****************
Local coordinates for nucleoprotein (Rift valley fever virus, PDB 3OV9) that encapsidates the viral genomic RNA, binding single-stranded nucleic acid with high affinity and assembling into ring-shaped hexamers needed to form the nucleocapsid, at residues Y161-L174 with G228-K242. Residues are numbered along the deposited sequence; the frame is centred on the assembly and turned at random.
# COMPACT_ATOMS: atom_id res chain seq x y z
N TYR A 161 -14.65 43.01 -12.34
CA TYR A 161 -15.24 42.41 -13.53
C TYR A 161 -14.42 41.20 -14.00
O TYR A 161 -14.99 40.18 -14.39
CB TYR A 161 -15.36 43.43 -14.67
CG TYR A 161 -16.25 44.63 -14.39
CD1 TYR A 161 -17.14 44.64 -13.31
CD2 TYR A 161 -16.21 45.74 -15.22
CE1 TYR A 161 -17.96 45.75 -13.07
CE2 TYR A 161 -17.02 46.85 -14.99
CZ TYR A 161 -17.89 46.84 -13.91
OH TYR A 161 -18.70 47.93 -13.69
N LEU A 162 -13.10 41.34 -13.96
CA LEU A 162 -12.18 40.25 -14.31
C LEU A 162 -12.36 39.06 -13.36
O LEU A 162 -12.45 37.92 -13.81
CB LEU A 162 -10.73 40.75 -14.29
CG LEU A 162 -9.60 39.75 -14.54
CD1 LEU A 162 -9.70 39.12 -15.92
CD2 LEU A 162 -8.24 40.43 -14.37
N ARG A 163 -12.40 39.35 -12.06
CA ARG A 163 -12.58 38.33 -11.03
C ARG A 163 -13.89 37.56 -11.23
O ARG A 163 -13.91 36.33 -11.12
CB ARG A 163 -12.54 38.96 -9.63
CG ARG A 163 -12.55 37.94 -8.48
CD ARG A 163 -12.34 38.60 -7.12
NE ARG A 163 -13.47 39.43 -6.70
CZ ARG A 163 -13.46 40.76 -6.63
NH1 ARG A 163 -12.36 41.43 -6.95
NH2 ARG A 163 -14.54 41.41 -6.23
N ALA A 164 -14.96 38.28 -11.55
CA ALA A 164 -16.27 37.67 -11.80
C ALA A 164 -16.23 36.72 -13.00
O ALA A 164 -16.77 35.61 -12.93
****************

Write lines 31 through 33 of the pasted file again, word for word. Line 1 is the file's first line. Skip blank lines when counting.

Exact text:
CZ ARG A 163 -13.46 40.76 -6.63
NH1 ARG A 163 -12.36 41.43 -6.95
NH2 ARG A 163 -14.54 41.41 -6.23